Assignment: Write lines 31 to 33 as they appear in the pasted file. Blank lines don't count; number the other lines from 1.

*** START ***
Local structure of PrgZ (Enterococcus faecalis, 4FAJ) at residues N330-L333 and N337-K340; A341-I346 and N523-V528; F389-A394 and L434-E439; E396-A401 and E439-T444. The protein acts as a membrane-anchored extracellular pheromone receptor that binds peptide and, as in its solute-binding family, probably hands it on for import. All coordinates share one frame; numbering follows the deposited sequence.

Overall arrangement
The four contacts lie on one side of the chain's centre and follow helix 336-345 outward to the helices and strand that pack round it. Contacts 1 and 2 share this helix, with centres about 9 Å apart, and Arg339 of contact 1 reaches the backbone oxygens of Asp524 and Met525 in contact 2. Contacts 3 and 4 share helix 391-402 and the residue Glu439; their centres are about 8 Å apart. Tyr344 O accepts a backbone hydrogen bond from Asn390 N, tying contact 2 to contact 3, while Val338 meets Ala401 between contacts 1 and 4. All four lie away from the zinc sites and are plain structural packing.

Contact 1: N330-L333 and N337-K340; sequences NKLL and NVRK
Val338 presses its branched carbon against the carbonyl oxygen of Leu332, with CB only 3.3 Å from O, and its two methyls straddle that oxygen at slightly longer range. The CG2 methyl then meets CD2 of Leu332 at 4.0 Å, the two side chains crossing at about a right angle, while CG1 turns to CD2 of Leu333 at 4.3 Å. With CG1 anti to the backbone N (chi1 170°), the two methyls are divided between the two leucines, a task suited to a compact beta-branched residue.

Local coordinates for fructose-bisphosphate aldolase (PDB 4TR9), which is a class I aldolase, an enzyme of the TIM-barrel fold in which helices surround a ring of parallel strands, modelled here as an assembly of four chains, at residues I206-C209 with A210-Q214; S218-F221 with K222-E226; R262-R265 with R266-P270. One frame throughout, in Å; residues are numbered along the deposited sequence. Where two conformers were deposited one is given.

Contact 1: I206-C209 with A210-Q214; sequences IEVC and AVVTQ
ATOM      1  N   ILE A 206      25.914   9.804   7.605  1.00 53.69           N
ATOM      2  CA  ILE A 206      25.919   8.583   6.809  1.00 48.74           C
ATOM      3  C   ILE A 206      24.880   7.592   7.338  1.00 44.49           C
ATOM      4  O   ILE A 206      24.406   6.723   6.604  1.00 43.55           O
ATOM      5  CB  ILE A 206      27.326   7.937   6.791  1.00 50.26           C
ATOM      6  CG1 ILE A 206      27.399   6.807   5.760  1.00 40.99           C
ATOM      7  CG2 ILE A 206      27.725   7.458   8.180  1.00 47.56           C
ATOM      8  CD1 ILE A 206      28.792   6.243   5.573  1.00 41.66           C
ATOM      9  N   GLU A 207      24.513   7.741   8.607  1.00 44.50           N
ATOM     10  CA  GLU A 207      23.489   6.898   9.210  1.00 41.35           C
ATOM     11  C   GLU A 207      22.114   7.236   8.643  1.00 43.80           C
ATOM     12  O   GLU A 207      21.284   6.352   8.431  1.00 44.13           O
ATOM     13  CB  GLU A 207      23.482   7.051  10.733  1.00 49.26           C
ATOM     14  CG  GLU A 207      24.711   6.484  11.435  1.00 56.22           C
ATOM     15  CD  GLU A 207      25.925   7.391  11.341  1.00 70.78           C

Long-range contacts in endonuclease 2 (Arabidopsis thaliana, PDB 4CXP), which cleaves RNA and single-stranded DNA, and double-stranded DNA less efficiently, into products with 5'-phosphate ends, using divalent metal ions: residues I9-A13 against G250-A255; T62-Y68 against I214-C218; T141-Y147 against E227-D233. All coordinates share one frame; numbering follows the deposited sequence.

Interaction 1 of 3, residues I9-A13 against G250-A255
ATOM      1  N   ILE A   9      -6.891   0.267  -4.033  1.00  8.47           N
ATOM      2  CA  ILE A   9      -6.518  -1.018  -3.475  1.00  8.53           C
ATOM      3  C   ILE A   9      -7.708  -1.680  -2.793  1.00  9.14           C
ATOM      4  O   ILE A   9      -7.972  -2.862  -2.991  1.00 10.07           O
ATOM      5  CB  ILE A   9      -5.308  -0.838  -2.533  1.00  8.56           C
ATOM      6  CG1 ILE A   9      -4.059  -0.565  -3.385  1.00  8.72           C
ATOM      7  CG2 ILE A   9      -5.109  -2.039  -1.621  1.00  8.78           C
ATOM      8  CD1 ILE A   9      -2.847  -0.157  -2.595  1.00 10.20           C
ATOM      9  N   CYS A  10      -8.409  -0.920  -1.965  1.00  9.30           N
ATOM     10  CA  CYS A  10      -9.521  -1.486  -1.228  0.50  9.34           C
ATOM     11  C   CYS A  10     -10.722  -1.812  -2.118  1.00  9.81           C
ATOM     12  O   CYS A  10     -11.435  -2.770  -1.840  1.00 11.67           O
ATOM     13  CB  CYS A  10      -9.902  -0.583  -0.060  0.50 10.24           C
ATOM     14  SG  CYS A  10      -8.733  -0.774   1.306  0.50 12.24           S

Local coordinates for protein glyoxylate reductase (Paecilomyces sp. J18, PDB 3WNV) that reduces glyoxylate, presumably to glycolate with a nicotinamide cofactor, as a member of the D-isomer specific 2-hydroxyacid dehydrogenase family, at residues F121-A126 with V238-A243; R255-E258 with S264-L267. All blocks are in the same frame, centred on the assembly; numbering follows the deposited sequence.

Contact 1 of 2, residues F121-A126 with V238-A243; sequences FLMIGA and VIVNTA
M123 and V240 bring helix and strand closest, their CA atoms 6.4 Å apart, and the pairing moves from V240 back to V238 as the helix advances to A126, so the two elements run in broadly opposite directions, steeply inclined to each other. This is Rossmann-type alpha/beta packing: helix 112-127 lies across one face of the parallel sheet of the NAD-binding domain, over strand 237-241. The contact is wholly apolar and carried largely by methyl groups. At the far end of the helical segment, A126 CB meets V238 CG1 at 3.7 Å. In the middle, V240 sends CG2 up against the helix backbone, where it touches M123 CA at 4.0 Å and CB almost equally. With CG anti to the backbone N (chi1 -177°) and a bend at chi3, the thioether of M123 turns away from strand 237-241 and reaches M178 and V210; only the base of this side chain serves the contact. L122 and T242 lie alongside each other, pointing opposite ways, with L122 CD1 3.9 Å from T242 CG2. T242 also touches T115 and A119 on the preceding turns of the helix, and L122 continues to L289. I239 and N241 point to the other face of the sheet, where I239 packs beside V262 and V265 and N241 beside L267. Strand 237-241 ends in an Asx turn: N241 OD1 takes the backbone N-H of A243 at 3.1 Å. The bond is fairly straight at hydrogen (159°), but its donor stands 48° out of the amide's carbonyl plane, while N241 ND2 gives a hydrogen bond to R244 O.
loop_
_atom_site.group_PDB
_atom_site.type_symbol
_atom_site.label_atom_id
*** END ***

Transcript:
ATOM      7  CG2 ILE A   9      -5.109  -2.039  -1.621  1.00  8.78           C
ATOM      8  CD1 ILE A   9      -2.847  -0.157  -2.595  1.00 10.20           C
ATOM      9  N   CYS A  10      -8.409  -0.920  -1.965  1.00  9.30           N